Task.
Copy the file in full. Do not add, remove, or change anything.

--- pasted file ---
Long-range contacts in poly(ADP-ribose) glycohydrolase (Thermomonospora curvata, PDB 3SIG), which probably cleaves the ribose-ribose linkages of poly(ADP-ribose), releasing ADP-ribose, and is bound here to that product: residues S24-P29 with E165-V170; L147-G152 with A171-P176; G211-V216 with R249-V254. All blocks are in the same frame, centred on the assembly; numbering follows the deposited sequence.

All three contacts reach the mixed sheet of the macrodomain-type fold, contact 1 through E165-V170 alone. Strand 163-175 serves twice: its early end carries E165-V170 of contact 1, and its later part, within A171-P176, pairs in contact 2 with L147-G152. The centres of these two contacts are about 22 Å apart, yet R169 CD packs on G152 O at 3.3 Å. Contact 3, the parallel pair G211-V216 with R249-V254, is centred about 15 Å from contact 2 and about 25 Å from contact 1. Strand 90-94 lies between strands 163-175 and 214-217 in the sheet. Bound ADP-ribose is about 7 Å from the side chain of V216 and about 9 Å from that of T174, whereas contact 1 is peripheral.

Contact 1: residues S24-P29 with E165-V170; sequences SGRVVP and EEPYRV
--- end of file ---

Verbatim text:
Long-range contacts in poly(ADP-ribose) glycohydrolase (Thermomonospora curvata, PDB 3SIG), which probably cleaves the ribose-ribose linkages of poly(ADP-ribose), releasing ADP-ribose, and is bound here to that product: residues S24-P29 with E165-V170; L147-G152 with A171-P176; G211-V216 with R249-V254. All blocks are in the same frame, centred on the assembly; numbering follows the deposited sequence.

All three contacts reach the mixed sheet of the macrodomain-type fold, contact 1 through E165-V170 alone. Strand 163-175 serves twice: its early end carries E165-V170 of contact 1, and its later part, within A171-P176, pairs in contact 2 with L147-G152. The centres of these two contacts are about 22 Å apart, yet R169 CD packs on G152 O at 3.3 Å. Contact 3, the parallel pair G211-V216 with R249-V254, is centred about 15 Å from contact 2 and about 25 Å from contact 1. Strand 90-94 lies between strands 163-175 and 214-217 in the sheet. Bound ADP-ribose is about 7 Å from the side chain of V216 and about 9 Å from that of T174, whereas contact 1 is peripheral.

Contact 1: residues S24-P29 with E165-V170; sequences SGRVVP and EEPYRV